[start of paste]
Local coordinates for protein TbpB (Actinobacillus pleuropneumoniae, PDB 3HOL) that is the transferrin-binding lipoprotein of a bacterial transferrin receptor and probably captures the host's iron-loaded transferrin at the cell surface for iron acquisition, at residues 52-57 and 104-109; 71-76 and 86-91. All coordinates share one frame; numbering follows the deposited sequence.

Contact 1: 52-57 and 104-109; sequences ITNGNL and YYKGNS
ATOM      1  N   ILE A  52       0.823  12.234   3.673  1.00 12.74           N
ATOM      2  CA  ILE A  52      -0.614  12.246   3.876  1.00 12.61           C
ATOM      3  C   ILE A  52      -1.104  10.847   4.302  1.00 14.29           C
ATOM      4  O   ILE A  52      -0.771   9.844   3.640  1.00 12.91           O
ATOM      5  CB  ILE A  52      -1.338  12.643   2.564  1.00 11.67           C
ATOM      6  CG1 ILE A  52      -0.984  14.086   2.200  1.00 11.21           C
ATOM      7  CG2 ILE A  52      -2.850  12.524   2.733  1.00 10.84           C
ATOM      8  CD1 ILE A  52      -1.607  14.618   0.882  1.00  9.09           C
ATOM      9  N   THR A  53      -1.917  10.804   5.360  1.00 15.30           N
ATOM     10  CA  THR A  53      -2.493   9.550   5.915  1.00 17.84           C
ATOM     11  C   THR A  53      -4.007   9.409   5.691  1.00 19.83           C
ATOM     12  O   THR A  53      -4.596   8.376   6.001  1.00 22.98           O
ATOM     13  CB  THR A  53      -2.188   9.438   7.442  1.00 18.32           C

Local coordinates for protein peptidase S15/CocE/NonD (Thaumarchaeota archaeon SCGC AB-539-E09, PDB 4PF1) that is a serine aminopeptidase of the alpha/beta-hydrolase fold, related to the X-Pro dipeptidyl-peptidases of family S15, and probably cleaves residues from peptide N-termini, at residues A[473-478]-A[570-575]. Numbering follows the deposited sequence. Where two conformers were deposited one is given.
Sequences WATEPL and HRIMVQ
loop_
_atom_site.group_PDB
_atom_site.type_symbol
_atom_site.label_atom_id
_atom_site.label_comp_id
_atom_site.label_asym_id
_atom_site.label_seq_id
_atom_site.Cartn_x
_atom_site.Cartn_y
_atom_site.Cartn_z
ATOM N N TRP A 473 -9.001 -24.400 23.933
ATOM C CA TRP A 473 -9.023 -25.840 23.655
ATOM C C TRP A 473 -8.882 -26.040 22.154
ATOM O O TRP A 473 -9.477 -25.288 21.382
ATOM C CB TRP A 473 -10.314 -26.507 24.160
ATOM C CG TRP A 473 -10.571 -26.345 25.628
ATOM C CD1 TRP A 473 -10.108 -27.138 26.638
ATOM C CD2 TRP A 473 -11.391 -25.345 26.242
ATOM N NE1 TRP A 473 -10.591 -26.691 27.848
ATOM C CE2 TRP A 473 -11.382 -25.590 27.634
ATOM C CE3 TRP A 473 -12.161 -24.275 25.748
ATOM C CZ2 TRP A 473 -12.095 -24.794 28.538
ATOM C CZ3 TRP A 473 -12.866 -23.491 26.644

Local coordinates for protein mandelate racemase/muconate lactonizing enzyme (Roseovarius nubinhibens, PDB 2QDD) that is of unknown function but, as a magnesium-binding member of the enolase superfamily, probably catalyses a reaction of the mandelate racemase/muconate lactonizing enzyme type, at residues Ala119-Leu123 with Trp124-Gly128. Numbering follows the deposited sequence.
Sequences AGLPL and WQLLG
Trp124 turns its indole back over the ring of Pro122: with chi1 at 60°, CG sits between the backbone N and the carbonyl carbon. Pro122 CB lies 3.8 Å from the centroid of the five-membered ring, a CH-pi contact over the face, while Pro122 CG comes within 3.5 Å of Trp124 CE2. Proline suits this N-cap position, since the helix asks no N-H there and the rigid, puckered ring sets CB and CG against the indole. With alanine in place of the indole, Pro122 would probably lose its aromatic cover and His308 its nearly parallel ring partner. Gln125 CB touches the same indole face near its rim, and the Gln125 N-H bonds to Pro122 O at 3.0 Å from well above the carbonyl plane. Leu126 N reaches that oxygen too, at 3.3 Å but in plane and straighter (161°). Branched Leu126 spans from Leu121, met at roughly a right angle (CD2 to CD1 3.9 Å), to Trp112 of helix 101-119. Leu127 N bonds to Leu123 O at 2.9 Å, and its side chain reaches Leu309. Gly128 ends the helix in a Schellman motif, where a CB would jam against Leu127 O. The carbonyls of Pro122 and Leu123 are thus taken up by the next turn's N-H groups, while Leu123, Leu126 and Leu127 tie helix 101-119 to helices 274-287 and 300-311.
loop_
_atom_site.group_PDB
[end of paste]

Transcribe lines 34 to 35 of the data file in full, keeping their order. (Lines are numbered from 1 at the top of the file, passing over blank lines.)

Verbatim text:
ATOM C CD1 TRP A 473 -10.108 -27.138 26.638
ATOM C CD2 TRP A 473 -11.391 -25.345 26.242